On the other end, recruiters often use social media profiles, blogs, and online communities to find and search for candidate data and information. It is also often used for employer branding purposes and to build an image around the employer.

Why social sourcing?

Social media has become quite central in the way we live today. The first and last thing we do is to check our preferred social media channel.

Just the numbers confirm that. Facebook has 2 billion users, Twitter  328 million,  Instagram 800 million, Snapchat 375 million, and LinkedIn 500 million! 

The volume of individuals on these platforms makes it likely that you can reach your candidate through these networks.

By 2025, 75% of the workforce will be millennials. To attract and engage with them, sourcing through social platforms is essential.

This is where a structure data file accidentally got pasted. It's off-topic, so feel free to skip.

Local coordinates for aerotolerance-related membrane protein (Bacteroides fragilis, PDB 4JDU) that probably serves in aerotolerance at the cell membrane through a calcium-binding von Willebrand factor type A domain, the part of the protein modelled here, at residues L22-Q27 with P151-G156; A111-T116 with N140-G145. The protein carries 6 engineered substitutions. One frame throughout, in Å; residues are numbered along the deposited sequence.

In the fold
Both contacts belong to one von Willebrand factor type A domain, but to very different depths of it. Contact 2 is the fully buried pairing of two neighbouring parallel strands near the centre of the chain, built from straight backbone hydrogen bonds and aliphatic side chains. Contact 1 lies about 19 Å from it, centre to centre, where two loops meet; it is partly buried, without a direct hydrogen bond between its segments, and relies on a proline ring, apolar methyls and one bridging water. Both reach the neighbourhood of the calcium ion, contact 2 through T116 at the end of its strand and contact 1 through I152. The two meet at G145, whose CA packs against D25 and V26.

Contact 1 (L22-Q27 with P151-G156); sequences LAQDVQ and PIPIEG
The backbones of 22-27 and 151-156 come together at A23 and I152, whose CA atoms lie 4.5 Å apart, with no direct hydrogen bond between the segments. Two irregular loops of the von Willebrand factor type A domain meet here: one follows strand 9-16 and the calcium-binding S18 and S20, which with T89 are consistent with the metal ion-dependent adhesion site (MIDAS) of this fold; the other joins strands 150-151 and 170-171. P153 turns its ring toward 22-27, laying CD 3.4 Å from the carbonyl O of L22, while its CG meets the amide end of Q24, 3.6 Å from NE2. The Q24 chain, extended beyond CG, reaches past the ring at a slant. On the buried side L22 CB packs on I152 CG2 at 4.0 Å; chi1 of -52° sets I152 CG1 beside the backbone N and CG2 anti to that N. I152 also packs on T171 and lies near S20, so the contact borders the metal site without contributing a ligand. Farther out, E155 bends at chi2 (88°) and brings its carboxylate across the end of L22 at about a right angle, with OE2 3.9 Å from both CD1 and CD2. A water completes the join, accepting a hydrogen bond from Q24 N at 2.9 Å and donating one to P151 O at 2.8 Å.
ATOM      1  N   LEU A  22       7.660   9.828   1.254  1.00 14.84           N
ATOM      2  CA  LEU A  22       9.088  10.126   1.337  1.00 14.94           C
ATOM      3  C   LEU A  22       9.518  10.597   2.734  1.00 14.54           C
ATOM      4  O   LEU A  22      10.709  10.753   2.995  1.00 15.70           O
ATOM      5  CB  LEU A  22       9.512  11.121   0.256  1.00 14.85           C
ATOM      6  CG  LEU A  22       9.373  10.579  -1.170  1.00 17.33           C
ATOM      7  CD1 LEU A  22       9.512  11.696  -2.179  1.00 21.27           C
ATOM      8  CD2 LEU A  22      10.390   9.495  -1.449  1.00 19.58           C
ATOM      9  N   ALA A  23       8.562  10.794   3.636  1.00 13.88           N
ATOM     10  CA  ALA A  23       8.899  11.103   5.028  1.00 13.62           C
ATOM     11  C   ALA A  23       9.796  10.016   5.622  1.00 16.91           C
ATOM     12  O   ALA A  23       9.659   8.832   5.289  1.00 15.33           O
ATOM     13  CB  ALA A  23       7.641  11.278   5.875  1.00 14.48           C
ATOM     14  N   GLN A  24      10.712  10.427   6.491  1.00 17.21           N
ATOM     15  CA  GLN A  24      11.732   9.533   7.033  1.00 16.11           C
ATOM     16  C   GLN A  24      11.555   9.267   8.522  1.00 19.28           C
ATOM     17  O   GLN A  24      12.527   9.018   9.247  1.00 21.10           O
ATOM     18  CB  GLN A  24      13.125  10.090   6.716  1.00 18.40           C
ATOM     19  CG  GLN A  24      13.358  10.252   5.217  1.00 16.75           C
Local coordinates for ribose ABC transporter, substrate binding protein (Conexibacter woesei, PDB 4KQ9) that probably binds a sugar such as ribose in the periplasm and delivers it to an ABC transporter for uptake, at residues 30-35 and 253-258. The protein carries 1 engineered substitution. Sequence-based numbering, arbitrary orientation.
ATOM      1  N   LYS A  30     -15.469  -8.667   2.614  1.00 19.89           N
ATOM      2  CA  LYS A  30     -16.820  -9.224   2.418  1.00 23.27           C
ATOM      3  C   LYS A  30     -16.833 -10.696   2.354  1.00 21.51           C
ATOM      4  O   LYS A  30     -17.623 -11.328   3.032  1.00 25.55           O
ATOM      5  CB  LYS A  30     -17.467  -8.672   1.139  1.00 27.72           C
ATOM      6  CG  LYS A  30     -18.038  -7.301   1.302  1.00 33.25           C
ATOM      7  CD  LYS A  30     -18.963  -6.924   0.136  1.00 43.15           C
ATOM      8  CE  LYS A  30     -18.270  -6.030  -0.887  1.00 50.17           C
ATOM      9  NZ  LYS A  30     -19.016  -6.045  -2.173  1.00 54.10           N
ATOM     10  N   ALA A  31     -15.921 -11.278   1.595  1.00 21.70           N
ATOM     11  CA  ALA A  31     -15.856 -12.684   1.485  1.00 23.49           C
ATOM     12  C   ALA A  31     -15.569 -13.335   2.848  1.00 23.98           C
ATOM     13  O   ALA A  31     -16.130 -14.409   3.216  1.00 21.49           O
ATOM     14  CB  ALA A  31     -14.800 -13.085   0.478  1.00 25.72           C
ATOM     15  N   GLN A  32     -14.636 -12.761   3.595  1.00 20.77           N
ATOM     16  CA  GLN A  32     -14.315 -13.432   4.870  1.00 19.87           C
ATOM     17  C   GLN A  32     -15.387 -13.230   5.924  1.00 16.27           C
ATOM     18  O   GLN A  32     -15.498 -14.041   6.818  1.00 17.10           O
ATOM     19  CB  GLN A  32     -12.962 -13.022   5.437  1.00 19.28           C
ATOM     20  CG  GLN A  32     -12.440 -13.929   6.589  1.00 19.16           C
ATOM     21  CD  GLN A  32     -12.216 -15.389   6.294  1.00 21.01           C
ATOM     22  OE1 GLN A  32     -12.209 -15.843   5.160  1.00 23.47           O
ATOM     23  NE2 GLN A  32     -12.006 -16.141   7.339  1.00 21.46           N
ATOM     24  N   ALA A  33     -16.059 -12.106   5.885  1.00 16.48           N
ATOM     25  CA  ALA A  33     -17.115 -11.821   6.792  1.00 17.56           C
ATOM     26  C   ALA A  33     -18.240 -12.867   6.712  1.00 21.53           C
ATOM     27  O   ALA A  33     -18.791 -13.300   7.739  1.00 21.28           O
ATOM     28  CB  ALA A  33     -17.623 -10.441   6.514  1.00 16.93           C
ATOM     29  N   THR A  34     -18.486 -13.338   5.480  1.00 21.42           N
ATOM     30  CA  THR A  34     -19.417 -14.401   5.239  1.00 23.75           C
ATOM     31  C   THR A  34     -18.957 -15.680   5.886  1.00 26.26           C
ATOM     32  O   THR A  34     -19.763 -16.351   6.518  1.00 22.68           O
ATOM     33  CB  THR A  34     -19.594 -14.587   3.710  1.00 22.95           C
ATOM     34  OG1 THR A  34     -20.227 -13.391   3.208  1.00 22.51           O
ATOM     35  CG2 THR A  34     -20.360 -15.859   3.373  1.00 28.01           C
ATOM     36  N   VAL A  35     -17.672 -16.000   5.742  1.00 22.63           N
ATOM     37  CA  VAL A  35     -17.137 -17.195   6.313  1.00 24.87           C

There is a general global skill shortage currently.  More than 40% of European, Japanese, Mexican, or Korean employees, feel that their skill levels do not correspond to those required by the job.

Employers report difficulty in filling jobs, suggesting that the skills are not available on the job market. 86% of organizations claim they have a shortage of leadership skills and in the succession plan of leaders.

Think mobile, mobile, mobile when crafting your message. Approx 60-80 % (differences between countries) of job seekers are searching for jobs on their mobile, through search engines, and social platforms. As much as, 72% go to a career site from their mobile.

The social channels contain a lot of data on your potential candidates. This user-generated data is crucial to explore different patterns of engagement from which you take well-informed decisions.

A data-driven approach and analysis to find the passive and active candidates you are looking for is the most efficient way to reach out to your targeted audience.